Dangerous chlorine leak detected at Oneida water treatment plant, exceeding limit by five times

A chlorine concentration five times the safe limit forced hazardous materials response teams to the City of Oneida's Harden Street Wastewater Treatment Plant on Friday, July 5.

Shortly after 7:30 a.m., the Syracuse Fire Department's Hazardous Materials Response Team was dispatched to the City of Oneida to assist the City of Oneida Fire Department. Investigators reported that leak detection equipment at the City of Oneida Wastewater Treatment Plant detected a chlorine gas leak in a room within the plant.

Chlorine gas is an extremely dangerous gas that is heavier than air and can cause serious injury or death to people exposed to it in high concentrations.

Working with other responders on scene, HAZMAT members were informed of the situation and developed a plan to enter the room where the leak was located and stop the leak. HAZMAT team members donned fully enclosed chemical protective clothing in the form of Level A suits. These suits represent the highest level of protection used by HAZMAT team members and are reserved for the most dangerous emergencies. Once they donned their protective clothing, team members began air monitoring and worked to determine the severity of the leak.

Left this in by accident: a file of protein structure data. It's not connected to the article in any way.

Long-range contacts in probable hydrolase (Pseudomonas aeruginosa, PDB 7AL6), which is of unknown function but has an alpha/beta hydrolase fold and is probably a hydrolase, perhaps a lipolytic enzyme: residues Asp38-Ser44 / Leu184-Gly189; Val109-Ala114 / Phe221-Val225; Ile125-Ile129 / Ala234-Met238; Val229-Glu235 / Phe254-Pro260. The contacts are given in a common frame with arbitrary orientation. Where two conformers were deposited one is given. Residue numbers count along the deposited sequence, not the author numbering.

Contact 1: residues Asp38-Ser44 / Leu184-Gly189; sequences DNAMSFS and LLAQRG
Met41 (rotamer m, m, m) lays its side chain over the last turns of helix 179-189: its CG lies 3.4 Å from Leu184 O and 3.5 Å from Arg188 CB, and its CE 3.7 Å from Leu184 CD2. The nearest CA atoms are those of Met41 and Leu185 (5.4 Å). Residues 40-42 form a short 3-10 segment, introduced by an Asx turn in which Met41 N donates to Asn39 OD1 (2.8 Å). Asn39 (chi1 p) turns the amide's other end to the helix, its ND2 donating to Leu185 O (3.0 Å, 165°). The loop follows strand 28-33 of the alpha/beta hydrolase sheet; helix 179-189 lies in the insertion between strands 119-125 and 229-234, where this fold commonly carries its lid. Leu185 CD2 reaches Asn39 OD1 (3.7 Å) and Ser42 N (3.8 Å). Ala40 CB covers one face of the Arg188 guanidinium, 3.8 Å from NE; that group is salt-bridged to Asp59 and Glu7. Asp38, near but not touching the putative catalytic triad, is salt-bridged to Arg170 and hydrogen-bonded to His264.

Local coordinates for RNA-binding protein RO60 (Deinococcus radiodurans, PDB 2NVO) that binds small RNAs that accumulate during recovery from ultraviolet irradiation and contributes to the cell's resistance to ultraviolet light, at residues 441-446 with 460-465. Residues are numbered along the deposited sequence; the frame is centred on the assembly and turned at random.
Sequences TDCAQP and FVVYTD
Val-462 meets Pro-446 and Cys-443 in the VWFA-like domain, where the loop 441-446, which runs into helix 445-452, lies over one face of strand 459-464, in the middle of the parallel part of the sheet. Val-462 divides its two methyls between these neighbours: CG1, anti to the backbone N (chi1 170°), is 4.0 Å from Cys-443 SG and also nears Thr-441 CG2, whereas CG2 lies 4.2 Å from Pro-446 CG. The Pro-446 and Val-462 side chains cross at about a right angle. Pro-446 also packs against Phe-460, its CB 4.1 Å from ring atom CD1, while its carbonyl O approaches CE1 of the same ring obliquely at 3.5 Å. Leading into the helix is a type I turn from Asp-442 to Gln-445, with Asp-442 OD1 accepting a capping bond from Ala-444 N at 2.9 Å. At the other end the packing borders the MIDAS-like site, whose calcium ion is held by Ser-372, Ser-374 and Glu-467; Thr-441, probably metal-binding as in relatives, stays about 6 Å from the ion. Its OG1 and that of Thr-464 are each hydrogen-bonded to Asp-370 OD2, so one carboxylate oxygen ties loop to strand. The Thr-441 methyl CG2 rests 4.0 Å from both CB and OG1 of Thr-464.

The initial chlorine concentration in the air in the room where the leak occurred was more than five times the safe limit. Crews were instructed by plant personnel on how to navigate the room's piping and also given instructions on how to stop the leak. Additionally, several contingency plans were discussed to ensure they could get the job done. After more than thirty minutes of work to stop the leak, the leak was secured and crews exited the building.

Thanks to the quick action of plant personnel and the Oneida City Fire Department, the leak was contained to the room where the chlorine tanks were stored. The chemical did not leak outside and there was no danger to the public. No injuries were reported in this incident. After the leak was repaired, special fans in the plant removed any remaining chemicals from the air and the plant was able to resume normal operations.